Nov. 19, 2009 The maize genome sequence is now complete thanks to a decoding effort so challenging even the epic aptitudes of secret agent 007 -- James Bond -- would have come up short.
Iowa State University (ISU) Plant Sciences Institute (PSI) researchers contributed to the raw data assembly and much of the ongoing functional analysis work for this multi-institutional, $32 million, National Science Foundation-funded effort led by the Genome Center at Washington University School of Medicine in St. Louis.
PSI researcher Patrick Schnable, Baker Professor of agronomy and lead author for the maize genome sequence publication, coordinates a team of researchers now using these data to address multiple biological questions.
The first discoveries are published, along with the sequence itself, in the 20 November issue of Science. A set of companion papers accompany this feat, and a separate set appear in the open access online journal Public Library of Science (PLoS) Genetics.
These accomplishments have been awarded the coveted cover spot in both journals. Additionally, the Science issue includes a limited number of a specially designed maize poster intended to serve biology readers with a Cliffs Notes version of the merits of maize as an experimental organism and crop.
What the effort has so far revealed is a genome nearly as large as that of the human, containing about the same number of genes but substantially more complex. Its dramatic complexity tested the resolve of the genome assemblers as never before due to an unprecedented number of long strings of repetitive sequence and highly conserved transposable elements -- restless chunks of DNA that jump around within the genome during normal cell division. They restructure the genome, generate genetic diversity and influence gene expression patterns. Eighty-five percent of the genome consists of these repetitive pieces that provide clues to the mysteries of genetic variability and gene function.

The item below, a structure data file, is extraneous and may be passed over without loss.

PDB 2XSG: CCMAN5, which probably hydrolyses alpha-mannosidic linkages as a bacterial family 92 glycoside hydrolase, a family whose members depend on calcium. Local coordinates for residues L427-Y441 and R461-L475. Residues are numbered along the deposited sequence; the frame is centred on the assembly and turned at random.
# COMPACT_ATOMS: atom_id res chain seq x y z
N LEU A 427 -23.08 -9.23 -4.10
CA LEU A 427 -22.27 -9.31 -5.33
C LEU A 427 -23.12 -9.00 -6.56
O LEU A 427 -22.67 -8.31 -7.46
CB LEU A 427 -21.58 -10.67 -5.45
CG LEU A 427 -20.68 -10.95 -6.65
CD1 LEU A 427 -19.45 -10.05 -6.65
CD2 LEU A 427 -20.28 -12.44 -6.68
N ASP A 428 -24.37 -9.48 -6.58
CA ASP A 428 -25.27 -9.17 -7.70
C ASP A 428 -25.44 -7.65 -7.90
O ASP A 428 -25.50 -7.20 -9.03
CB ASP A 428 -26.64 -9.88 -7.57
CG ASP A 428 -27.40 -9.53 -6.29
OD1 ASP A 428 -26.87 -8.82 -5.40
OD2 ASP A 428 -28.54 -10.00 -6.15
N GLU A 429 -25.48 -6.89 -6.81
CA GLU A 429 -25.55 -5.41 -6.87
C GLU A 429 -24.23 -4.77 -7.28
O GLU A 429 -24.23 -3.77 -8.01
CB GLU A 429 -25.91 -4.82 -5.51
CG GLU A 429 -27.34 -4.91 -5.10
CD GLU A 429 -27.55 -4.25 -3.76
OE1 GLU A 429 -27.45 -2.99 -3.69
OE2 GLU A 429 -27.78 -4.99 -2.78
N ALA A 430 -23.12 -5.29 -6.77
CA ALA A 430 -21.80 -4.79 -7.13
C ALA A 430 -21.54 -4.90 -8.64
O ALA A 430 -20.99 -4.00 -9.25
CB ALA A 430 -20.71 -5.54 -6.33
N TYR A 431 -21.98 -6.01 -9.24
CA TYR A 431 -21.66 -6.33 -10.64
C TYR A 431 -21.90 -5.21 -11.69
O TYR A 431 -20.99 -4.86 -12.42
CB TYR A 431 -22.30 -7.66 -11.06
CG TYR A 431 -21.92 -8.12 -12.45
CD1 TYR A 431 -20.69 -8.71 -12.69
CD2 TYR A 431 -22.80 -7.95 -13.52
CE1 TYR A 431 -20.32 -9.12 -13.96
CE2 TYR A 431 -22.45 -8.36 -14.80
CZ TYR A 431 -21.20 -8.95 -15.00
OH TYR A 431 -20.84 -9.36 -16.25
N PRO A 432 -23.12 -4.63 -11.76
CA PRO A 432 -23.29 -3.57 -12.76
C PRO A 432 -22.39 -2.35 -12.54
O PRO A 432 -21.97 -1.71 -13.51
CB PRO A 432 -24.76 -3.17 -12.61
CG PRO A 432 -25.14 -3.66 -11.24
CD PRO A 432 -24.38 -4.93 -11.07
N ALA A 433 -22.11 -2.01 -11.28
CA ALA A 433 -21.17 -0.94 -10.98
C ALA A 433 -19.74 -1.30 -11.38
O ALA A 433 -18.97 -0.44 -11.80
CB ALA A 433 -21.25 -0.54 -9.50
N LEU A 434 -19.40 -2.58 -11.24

The maize line selected for sequencing is B73, an Iowa State-originated inbred line that was highly prized for making hybrids that are then used for food, feed, and a variety of industrials including fuel.
B73, released in 1972, was the product of breeding efforts by ISU agronomy professor emeritus Wilbert Russell. The line and its descendents are now present in half the parentage of nearly all hybrid corn grown around the globe. These high-performing commercial hybrids have led to unprecedented corn yields for farmers.
"Inbred B73 dramatically increased corn yields in hybrid combinations during the 70s, and became a key ancestral female line in today's global germplasm pool. Understanding the genes that may have contributed to B73's unique heterotic contributions will provide a critical base for future yield improvement in corn," says Ted Crosbie, Vice President of Global Plant Breeding at Monsanto Company.
The sequence in hand is but a starting point for plant scientists, yet speaks volumes for the possibilities it stores. Within this tome lie secrets for improving agronomic efficiency that will save growers on input costs and also has potential to improve water quality. It also equips researchers with an important model for understanding the biology of dedicated biofuel grasses.